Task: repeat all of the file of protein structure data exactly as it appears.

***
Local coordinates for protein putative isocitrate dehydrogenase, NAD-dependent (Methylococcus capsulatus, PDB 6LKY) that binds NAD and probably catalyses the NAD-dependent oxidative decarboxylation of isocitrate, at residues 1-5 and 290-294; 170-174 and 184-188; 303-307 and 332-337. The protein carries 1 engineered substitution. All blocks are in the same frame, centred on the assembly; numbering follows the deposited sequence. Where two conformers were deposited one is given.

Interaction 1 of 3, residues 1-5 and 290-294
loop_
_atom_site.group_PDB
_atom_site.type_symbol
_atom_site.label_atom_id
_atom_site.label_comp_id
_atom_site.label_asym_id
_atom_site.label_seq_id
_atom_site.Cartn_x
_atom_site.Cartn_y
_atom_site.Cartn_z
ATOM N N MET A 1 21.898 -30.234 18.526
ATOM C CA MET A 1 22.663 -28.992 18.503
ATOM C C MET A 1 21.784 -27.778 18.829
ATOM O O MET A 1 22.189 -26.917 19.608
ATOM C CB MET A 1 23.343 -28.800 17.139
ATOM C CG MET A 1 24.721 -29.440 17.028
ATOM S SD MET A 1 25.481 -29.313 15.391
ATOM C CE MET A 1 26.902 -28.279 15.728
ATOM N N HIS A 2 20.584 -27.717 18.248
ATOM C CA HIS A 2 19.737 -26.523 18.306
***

Local coordinates for protein putative isocitrate dehydrogenase, NAD-dependent (Methylococcus capsulatus, PDB 6LKY) that binds NAD and probably catalyses the NAD-dependent oxidative decarboxylation of isocitrate, at residues 1-5 and 290-294; 170-174 and 184-188; 303-307 and 332-337. The protein carries 1 engineered substitution. All blocks are in the same frame, centred on the assembly; numbering follows the deposited sequence. Where two conformers were deposited one is given.

Interaction 1 of 3, residues 1-5 and 290-294
loop_
_atom_site.group_PDB
_atom_site.type_symbol
_atom_site.label_atom_id
_atom_site.label_comp_id
_atom_site.label_asym_id
_atom_site.label_seq_id
_atom_site.Cartn_x
_atom_site.Cartn_y
_atom_site.Cartn_z
ATOM N N MET A 1 21.898 -30.234 18.526
ATOM C CA MET A 1 22.663 -28.992 18.503
ATOM C C MET A 1 21.784 -27.778 18.829
ATOM O O MET A 1 22.189 -26.917 19.608
ATOM C CB MET A 1 23.343 -28.800 17.139
ATOM C CG MET A 1 24.721 -29.440 17.028
ATOM S SD MET A 1 25.481 -29.313 15.391
ATOM C CE MET A 1 26.902 -28.279 15.728
ATOM N N HIS A 2 20.584 -27.717 18.248
ATOM C CA HIS A 2 19.737 -26.523 18.306